The US faceplates were angled fairly sharply, which means that higher velocity impacts were more likely to hit at an angle. As the trajectory increased and impact velocity dropped, the angle approached the normal, when it wasn’t likely to penetrate 17” of homogeneous armor anyway because of it’s lower velocity.

The U.S. had trouble making really good facehardened armor early on in really thick plates. Years later, when they were capable of doing so, they decided not to because tests had confirmed that the new 2700 lb AP shell wasn’t likely to shatter even against modern face hardened armor, so face hardening was largely irrelevant.

I suspect the vertical plates in the British and German ships were to facilitate the piercings necessary for their sights. In the US and Japanese case the sights were in periscopes on the side of the turret.

Please note that even though the armor of the turrets used in the Vanguard had to be replaced, they didn’t use vertical plates.

Your point regarding turrets being damaged by any heavy caliber hit is well taken, and we have few examples to work with. I can only say that heavy armor was provided to make it possible to survive such a hit, and if they didn't think it possible they'd have only armored them against cruiser fire.

Tiornu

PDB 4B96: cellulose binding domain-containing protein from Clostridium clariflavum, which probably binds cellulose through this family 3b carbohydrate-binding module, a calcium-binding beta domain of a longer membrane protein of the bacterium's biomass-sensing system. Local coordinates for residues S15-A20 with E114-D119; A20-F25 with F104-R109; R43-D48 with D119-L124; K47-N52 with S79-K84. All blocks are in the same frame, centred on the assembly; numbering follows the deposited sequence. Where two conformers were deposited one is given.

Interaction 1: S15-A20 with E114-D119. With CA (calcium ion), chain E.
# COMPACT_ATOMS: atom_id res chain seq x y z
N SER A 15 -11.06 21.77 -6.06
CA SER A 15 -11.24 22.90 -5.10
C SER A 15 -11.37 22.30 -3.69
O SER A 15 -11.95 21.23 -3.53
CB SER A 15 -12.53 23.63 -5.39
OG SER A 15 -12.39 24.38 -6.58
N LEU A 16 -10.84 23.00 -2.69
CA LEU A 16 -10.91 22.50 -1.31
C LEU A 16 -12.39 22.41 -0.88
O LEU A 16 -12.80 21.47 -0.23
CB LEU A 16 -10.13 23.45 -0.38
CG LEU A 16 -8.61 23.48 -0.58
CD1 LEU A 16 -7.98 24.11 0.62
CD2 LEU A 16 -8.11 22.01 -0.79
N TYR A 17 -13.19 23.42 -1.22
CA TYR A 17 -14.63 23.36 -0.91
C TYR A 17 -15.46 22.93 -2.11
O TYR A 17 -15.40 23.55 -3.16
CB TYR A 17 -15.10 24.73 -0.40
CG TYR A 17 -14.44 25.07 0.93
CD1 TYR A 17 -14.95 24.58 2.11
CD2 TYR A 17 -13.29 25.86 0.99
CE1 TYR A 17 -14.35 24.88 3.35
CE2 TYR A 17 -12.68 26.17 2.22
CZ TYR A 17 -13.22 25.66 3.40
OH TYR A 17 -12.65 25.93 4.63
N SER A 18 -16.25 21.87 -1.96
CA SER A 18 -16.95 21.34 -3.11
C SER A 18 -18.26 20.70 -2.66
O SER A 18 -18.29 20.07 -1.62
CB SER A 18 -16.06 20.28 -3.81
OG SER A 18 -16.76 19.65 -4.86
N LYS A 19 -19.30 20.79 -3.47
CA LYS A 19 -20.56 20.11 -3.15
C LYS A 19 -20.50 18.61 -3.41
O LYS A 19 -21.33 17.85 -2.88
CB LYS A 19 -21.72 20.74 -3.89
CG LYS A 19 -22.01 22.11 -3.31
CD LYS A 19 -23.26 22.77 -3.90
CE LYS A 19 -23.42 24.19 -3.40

Supporter
Posts: 1222
Joined: Mon Oct 25, 2004 6:13 am
Location: Ex Utero

Post by Tiornu » Thu Jun 15, 2006 3:10 am

The larger gun port is a inescapable result of the more vertical faceplates. For mounts with only low elevation, it might not make much of a difference. For a gun with 45deg elevation, I wonder if the smallest gunport would be for a faceplate mounted at 22.5deg.

User avatar
nwhdarkwolf
Member
Posts: 55
Joined: Fri Jun 02, 2006 4:42 pm
Location: Appleton, USA

Post by nwhdarkwolf » Thu Jun 15, 2006 12:57 pm

Tiornu wrote:The larger gun port is a inescapable result of the more vertical faceplates. For mounts with only low elevation, it might not make much of a difference. For a gun with 45deg elevation, I wonder if the smallest gunport would be for a faceplate mounted at 22.5deg.
That, certainly, makes sense to me. You might be able to get away with less.

I'm not convinced that the US face angle was wrong, does anyone have any proof of this?

Most hits on Battleships weren't on the faceplates of turrets, even though most of the turrets were armored as such. I'm in the process of reading Whitney's Encyclopedia on WWII Battleships. Even though I am only 1/4 of the way through, he does mention faceplate armor being very thick, but I have yet to see a hit of this type.

Post Reply